Sinclair Lewis and the New American Fascism

Lewis offers his own analysis, combining the tools of literary realism and speculative fiction. ... tion and launches his national campaign by forming a paramilitary army of. Minute Men. ... drip show us how to say it with machine guns! . . . A real ...
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Buzz Can Happen Here: Sinclair Lewis and the New American Fascism

Michael Mark Cohen

The exquisitely named Berzelius Windrip, known to all as “Buzz,” is the fictional politician and “Ringmaster Revolutionist” who ousts FDR from the Democratic ticket in 1936 and gets himself elected dictator in Sinclair Lewis’s speculative novel It Can’t Happen Here. No uniformed buffoon like Italy’s Il Duce, nor an awkward, vegetarian mystic like Adolf Hitler, President Buzz Windrip is a decidedly American kind of fascist. Published in October 1935, in the sixth year of the Great Depression, It Can’t Happen Here was a major literary and political event. Not only was Sinclair Lewis famous for being the first American to win a Nobel Prize, in 1930, but this novel gave both name and narrative to Americans’ growing fears of whatever “It” was. Critics praised the book, written over the course of one summer, for its journalistic immediacy, and Lewis was so committed to capturing this sense of urgency that he insisted on changing the text at the printers after the September 10th assassination of Senator Huey Long. After Hollywood spiked a film version (a decision made by the conservative head of MGM studios at the request of the German foreign office), Lewis wrote a play for the Federal Theater Project. On October 27, 1936, 21 companies in 18 cities debuted local productions of It Can’t Happen Here. “Out in Denver” reported the New York Times, “dictatorship came to a small Colorado town, and in Detroit it captured the factory district.” Companies performed in Yiddish in New York City, Spanish in Tampa, and an all-black cast focused on racial issues in Seattle. The first printing sold over 94,000 copies and some 380,000 saw the play over the course of a four-month run. The work proved so successful that the title quickly became part of the political lexicon of New Deal America, feeding a liberal-democratic confidence that American democracy could survive the Great Depression. Yet Lewis complained his novel was more celebrated than actually read, something he lamented because his title is far too ambiguous to be used as a slogan. On the one hand, the title appears in the book as a feeble denial based on American Exceptionalism in the present tense (It can’t happen HERE). And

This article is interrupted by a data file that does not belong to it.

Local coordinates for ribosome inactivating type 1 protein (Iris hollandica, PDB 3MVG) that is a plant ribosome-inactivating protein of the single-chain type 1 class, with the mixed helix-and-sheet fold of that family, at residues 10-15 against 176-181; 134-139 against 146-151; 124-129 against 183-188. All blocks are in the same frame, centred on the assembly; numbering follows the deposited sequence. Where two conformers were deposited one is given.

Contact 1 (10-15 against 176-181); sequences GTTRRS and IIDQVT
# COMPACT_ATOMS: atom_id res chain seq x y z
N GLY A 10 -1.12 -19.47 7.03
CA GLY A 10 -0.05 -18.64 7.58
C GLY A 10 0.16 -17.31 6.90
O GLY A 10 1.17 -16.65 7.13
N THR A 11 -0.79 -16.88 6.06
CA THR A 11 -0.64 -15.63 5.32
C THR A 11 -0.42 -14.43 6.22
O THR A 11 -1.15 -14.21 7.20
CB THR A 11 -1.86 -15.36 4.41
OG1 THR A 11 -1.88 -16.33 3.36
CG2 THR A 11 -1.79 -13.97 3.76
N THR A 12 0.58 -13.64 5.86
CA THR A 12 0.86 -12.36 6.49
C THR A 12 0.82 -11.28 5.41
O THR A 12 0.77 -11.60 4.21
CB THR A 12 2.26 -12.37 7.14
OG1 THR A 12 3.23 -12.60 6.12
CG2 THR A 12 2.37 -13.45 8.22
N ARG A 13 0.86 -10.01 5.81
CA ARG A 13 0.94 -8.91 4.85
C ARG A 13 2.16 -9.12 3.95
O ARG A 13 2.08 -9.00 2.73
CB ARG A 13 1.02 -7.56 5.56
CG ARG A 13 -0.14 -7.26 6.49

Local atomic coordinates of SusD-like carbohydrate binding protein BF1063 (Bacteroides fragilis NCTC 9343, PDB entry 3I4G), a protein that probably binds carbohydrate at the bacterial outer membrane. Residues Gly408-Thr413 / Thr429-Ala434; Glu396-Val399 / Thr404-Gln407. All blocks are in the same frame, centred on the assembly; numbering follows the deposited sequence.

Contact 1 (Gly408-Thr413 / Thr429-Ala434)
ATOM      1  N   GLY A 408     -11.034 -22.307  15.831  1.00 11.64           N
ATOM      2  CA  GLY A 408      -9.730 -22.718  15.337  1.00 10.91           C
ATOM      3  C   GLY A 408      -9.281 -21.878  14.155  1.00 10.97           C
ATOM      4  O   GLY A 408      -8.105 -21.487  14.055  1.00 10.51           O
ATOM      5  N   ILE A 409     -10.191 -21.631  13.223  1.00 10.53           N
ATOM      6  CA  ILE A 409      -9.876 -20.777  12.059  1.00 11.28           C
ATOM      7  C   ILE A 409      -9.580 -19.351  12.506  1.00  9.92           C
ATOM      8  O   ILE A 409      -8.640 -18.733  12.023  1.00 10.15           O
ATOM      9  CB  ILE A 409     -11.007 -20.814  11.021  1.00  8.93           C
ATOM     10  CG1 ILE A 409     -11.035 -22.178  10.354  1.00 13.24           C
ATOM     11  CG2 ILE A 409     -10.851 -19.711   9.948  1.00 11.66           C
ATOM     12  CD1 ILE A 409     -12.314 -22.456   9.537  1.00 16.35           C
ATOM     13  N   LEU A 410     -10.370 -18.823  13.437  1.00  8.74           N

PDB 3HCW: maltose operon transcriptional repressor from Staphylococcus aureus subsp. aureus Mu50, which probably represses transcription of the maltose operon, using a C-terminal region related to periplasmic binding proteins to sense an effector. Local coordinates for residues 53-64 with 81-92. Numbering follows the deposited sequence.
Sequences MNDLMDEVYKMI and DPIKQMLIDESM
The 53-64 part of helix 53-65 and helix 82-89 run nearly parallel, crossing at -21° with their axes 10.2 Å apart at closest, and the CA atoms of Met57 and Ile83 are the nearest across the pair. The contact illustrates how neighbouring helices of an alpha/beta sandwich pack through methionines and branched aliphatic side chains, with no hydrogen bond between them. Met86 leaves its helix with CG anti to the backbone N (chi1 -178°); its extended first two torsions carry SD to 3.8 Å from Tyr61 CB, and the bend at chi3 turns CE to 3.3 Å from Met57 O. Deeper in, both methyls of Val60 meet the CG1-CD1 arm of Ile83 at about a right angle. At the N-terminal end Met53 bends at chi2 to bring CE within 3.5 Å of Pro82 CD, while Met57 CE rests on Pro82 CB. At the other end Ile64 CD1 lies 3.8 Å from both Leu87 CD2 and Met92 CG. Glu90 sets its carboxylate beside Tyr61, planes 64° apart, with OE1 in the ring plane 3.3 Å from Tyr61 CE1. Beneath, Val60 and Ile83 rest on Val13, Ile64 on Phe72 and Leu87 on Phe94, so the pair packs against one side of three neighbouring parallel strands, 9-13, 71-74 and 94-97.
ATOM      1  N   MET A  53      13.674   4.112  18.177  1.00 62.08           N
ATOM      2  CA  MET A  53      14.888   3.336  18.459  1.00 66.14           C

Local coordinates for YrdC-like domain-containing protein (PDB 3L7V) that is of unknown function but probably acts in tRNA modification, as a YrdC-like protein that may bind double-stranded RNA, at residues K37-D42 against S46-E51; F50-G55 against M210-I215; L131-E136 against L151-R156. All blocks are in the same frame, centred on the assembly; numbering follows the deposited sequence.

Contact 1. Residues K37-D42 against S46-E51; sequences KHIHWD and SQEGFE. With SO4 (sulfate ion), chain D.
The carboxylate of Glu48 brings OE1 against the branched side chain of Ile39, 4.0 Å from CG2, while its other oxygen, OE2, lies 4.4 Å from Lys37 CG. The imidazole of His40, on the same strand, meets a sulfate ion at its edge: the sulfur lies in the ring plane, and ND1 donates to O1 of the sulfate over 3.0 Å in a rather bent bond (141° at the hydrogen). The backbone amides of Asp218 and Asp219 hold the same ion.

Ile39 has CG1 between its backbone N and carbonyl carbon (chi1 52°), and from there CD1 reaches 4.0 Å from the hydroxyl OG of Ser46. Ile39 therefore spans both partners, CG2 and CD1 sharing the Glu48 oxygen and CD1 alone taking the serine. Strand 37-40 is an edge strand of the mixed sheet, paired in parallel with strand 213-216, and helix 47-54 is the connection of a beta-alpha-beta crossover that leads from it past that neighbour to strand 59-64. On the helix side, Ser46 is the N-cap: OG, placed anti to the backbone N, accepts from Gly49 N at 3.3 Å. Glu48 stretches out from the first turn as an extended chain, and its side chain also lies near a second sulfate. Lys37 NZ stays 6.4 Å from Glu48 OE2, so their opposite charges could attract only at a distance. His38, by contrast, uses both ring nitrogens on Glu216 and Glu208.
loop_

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on the other hand, reflective of the overall experience reading the book, the title is an anguished plea for future awareness and action (It CAN’T happen here). Nevertheless, as a work of political fiction, Lewis’s novel helped awaken Americans to a rising threat, which seemed to reveal itself among Washington politicians, media celebrities, and small-town Rotary Clubs alike. And though the novel fails as a work of prophecy (FDR was re-elected three more times and led the country into a victorious, anti-fascist war), It Can’t Happen Here remains the most celebrated exploration of fascism in American letters. Eighty years later, “It” is again on Americans’ lips. When Lewis describes his fictional dictator as having “an enormous head, a bloodhound head, of huge ears, pendulous cheeks, mournful eyes,” it’s not hard to imagine similarities between Buzz and the professional egomaniac turned nonfictional politician, Donald J. Trump. So readers may ask: Is Donald a latter-day Buzz? Is Trump’s presidential run what “It” looks like in 2016? Times have changed since the 1930s, and while history does not repeat itself, it does, to borrow from Twain, occasionally rhyme. Americans of the centerleft today, just as in the 1930s, are struggling to comprehend the meaning of an insurgent far right, and looking for meaningful ways to represent and resist this growing threat. If Lewis’s creation of Buzz Windrip helped to imagine an American fascism in the Great Depression, what can re-reading this novel now tell us about the current crisis of democracy? Can political fictions and fictional politicians still help us understand what is at stake in a moment like this, where American readers, voters, and citizens once again question if “It” can